Averted in Monster Hunter, many of the wyverns and dragons have feline characteristics, rather than canine. Tigrex, Nargacuga, Teostra, and Lunastra spring readily to mind. Your character plays the part of the cat's favorite ball of string.
Barioth takes this to another level, essentially being a winged and wide-tailed sabertooth tiger. Unless you've got buddies, bring a small weapon or run as if you're a mouse running from a tomcat. Because, essentially, you are.
In the remakes of Pokémon Gold and Silver, the first 'mon in the party follows the player around and can be interacted with on the field screen. Much of the behavior described when Monster and Dragon group 'mons are spoken to is very dog-like, such as sniffing at the ground and barking.
In Red Dead Redemption you can find wolves out in the wilderness - even if you haven't spotted them you can detect them from their constant barking. Sources vary, but as a rule wolves either never bark or only bark a few times when they've been surprised.
In Putt-Putt and Pep's Dog on a Stick, one of the enemies is a tiger. If you come in contact with it, he grabs Pep and starts licking his face endlessly, until he gets rescued by Putt-Putt. You can actually make it go on even longer if you wait on the title screen long enough. If you're experienced with Scumm VM's debugger, you can make the tiger lick him on the title screen forever.
Pajama Sam 2 has a vacuum cleaner that acts like a dog. No, really.
The Maw acts like a dog while his tongue is constantly hanging out of his mouth.
Slogs and sloglings from the Oddworld series behave much like dogs and puppies (vicious, mean ones) for the Slig mooks. They will chase after meat and bones if you throw them and will chase down and maul anyone if given a command from one of their masters (often the trick to get past them involves possessing a Slig, having him call to the nearby Slogs and then gun them down as they blindly run at the possessed mook).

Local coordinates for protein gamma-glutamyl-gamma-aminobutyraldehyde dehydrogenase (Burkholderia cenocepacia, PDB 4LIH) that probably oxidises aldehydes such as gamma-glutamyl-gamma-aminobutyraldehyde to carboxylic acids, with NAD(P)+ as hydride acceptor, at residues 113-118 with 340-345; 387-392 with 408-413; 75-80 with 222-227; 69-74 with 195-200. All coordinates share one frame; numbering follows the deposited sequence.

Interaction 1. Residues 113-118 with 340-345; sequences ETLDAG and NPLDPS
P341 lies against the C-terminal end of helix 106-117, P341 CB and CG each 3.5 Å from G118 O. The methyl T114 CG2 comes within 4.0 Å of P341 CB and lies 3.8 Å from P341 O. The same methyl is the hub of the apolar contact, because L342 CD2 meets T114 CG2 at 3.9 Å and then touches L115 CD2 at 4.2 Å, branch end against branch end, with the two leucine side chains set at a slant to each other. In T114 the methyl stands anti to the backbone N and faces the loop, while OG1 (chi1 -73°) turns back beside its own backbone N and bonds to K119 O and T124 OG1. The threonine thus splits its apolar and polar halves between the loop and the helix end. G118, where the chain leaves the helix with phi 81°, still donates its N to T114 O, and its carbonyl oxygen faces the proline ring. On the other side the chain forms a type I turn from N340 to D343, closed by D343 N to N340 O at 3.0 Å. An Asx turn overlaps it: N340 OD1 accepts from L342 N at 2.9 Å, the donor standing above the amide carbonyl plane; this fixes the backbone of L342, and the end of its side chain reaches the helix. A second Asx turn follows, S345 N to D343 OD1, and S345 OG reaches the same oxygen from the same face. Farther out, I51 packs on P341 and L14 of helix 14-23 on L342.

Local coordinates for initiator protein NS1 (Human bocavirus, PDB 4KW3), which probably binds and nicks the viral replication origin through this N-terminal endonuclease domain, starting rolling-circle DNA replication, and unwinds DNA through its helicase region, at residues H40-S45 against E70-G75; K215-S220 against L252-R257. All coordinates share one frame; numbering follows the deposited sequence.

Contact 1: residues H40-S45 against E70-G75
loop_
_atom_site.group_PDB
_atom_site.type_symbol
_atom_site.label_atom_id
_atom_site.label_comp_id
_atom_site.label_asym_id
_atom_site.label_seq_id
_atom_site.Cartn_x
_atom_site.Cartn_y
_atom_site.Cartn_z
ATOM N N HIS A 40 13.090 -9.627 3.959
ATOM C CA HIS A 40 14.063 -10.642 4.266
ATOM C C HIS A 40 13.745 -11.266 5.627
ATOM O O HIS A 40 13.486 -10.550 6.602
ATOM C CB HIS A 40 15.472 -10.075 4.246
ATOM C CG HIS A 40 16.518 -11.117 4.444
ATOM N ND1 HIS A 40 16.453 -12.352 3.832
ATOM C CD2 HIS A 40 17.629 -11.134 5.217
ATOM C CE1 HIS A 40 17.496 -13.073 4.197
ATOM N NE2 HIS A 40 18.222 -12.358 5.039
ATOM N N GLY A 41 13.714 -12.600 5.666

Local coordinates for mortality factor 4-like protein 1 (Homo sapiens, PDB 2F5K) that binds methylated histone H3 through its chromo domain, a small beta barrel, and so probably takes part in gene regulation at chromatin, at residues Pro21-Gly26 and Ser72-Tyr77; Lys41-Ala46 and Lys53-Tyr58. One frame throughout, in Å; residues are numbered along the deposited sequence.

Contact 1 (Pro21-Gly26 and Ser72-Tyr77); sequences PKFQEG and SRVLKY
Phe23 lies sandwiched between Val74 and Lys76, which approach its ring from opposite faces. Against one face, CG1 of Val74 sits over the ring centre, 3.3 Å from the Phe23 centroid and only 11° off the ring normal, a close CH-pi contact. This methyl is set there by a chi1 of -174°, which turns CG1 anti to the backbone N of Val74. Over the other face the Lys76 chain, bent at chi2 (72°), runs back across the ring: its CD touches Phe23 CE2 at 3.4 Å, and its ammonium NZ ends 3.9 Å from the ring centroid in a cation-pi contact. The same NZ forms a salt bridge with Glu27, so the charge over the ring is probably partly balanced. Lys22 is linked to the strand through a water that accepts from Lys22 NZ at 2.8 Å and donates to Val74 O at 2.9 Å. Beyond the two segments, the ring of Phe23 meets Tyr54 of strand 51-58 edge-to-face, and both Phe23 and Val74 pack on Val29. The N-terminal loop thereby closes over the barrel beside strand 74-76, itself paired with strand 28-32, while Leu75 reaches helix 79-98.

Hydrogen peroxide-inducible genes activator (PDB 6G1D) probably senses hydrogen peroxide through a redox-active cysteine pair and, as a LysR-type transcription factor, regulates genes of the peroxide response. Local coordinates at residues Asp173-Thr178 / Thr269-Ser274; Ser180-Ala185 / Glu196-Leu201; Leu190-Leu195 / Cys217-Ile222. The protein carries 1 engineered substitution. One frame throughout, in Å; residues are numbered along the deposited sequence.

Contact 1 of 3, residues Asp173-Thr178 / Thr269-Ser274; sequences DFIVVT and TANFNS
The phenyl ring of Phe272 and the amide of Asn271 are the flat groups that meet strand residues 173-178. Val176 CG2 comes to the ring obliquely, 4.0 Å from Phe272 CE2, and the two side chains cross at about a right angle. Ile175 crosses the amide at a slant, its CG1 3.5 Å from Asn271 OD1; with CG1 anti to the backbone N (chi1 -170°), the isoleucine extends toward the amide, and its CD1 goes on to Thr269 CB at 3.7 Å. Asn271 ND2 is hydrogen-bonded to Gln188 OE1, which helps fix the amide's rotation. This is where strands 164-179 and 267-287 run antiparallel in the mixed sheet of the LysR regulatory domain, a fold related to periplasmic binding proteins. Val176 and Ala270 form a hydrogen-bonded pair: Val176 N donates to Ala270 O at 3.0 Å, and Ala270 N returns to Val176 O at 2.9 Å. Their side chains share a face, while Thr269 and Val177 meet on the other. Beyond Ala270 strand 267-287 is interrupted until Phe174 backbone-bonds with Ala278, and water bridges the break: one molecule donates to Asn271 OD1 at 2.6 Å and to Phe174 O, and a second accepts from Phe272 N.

In Star Wars: The Old Republic, there's a background conversation about the zoo animals breaking out of their cages during the ongoing civil war. The father was scared, the daughter loved it because she got to pet all the animals, including the 3-meter long carnivorous feline Nexu.
Inverted in Tokyo Jungle. All carnivores, dogs included, can use their claws during a fight, like a cat.
Varen from mass effect are large four legged creatures that resemble a creature half dog half fish, they bark bite and can be tamed. They are generally used as guard/attack dogs and their resemblance to dogs are brought up with the in-universe colloquialism of "Fishdogs" as a knickname for them.
Star Crafts uses this depiction for some of the Zerg. Zerglings are portrayed as energetic puppies, including dragging home enemies to bury them and even being leashed in one episode. Ultralisks meanwhile are large, clumsy dogs that run around with their tongue hanging out.
Freefall features Florence Ambrose, a "Bowman's Wolf" (an anthropomorphic wolf). Bowman's Wolves are genetically engineered canines with a bit of human mixed in (figure of speech, don't get your panties in a twist), so they have a number of extremely dog-like reactions (in one strip, Florence's first reaction when she tries to put her weight on an injured leg is to yelp loudly, like a dog. She criticizes herself, focuses, and then tries again, muttering "ow ooh ooh ow aargh ow" under her breath). She also has a nearly insuppressible ball chasing reflex. Rule of Funny clearly applies, and the fact that she spent her first few years essentially as a family dog before she mastered speech and bipedal posture probably factors in, too. And when any robot sees her, it shouts "Doggie!"
Played with in thisKeychain of Creation comic. Apparently, not even the Chosen of Luna are wholly immune. It's hardly common knowledge, but domesticated foxes are actually pretty avid ball-chasers. Foxes don't get domesticated often, though, because they. Um. Smell.
Inverted in this issue of Overcompensating, where Weedmaster P thinks every animal is just a different type of cat.
Dragon Ball Multiverse: Or cats, in this case. It's revealed in the novelization that the Vargas enjoy being scratched and will start purring.